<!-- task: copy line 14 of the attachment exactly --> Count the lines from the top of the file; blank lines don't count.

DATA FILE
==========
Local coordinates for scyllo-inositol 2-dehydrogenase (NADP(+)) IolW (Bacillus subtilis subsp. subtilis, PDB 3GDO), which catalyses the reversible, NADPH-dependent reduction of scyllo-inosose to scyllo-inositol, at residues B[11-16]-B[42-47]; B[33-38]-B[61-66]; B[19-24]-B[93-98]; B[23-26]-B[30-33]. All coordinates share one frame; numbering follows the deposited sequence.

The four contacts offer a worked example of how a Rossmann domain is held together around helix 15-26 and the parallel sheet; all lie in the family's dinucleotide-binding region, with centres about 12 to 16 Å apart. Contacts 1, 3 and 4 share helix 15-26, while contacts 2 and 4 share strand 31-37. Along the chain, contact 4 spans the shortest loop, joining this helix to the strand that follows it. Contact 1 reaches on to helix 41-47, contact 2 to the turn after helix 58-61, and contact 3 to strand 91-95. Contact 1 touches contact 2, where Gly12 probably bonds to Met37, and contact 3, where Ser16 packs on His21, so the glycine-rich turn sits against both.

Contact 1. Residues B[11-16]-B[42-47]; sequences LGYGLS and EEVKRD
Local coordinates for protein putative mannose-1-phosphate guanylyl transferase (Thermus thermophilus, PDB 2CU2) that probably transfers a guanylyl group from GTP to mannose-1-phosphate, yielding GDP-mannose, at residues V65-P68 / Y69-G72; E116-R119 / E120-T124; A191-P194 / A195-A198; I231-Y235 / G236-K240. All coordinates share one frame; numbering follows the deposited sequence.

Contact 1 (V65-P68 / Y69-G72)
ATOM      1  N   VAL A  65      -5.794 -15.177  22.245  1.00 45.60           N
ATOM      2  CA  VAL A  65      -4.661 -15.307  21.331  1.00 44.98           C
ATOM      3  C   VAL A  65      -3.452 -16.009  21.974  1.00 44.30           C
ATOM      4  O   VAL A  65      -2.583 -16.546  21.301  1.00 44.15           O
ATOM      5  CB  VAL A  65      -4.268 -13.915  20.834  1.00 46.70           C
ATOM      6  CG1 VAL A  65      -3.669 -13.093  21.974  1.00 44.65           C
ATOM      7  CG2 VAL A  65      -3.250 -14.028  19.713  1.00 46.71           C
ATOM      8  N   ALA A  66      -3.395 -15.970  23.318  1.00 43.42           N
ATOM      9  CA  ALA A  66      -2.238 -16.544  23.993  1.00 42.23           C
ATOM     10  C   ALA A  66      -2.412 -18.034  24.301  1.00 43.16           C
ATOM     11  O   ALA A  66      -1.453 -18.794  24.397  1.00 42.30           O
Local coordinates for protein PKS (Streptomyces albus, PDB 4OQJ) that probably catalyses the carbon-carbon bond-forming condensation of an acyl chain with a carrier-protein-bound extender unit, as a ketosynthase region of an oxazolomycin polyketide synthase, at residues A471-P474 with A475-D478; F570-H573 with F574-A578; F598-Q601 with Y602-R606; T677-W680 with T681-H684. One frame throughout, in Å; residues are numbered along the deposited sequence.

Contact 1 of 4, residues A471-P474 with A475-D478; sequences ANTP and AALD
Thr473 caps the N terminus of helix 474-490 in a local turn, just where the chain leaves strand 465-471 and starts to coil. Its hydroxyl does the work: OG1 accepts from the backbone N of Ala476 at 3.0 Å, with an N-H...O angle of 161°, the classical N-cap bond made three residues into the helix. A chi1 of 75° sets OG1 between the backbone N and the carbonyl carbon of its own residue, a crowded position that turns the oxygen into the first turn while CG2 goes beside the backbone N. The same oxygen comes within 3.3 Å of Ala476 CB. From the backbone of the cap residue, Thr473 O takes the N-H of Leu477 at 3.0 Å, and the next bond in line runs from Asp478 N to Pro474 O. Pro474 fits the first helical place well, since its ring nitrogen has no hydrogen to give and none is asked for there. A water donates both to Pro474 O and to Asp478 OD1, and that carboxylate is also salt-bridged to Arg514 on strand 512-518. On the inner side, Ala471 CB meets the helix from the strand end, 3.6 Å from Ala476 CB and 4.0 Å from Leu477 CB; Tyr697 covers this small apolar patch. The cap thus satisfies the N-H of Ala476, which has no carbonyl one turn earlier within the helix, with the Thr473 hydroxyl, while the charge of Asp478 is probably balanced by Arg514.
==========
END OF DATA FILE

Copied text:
ATOM      9  CA  ALA A  66      -2.238 -16.544  23.993  1.00 42.23           C